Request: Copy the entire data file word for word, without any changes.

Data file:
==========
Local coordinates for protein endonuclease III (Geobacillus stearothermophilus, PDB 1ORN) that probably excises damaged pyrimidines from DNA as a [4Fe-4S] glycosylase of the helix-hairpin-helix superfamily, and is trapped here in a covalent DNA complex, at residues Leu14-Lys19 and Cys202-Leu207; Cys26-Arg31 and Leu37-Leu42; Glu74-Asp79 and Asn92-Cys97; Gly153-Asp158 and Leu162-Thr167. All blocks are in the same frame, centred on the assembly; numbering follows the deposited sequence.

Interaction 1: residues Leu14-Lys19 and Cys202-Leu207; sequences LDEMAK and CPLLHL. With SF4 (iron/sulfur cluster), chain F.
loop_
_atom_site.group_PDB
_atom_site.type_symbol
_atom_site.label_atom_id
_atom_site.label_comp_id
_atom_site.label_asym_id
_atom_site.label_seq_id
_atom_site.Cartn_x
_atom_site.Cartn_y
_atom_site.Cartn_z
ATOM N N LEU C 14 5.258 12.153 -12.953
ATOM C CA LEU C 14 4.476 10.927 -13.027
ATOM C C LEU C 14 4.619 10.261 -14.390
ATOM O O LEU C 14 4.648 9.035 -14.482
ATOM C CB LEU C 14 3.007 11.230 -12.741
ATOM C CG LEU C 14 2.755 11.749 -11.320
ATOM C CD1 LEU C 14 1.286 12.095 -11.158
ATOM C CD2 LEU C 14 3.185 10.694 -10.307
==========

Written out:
Local coordinates for protein endonuclease III (Geobacillus stearothermophilus, PDB 1ORN) that probably excises damaged pyrimidines from DNA as a [4Fe-4S] glycosylase of the helix-hairpin-helix superfamily, and is trapped here in a covalent DNA complex, at residues Leu14-Lys19 and Cys202-Leu207; Cys26-Arg31 and Leu37-Leu42; Glu74-Asp79 and Asn92-Cys97; Gly153-Asp158 and Leu162-Thr167. All blocks are in the same frame, centred on the assembly; numbering follows the deposited sequence.

Interaction 1: residues Leu14-Lys19 and Cys202-Leu207; sequences LDEMAK and CPLLHL. With SF4 (iron/sulfur cluster), chain F.
loop_
_atom_site.group_PDB
_atom_site.type_symbol
_atom_site.label_atom_id
_atom_site.label_comp_id
_atom_site.label_asym_id
_atom_site.label_seq_id
_atom_site.Cartn_x
_atom_site.Cartn_y
_atom_site.Cartn_z
ATOM N N LEU C 14 5.258 12.153 -12.953
ATOM C CA LEU C 14 4.476 10.927 -13.027
ATOM C C LEU C 14 4.619 10.261 -14.390
ATOM O O LEU C 14 4.648 9.035 -14.482
ATOM C CB LEU C 14 3.007 11.230 -12.741
ATOM C CG LEU C 14 2.755 11.749 -11.320
ATOM C CD1 LEU C 14 1.286 12.095 -11.158
ATOM C CD2 LEU C 14 3.185 10.694 -10.307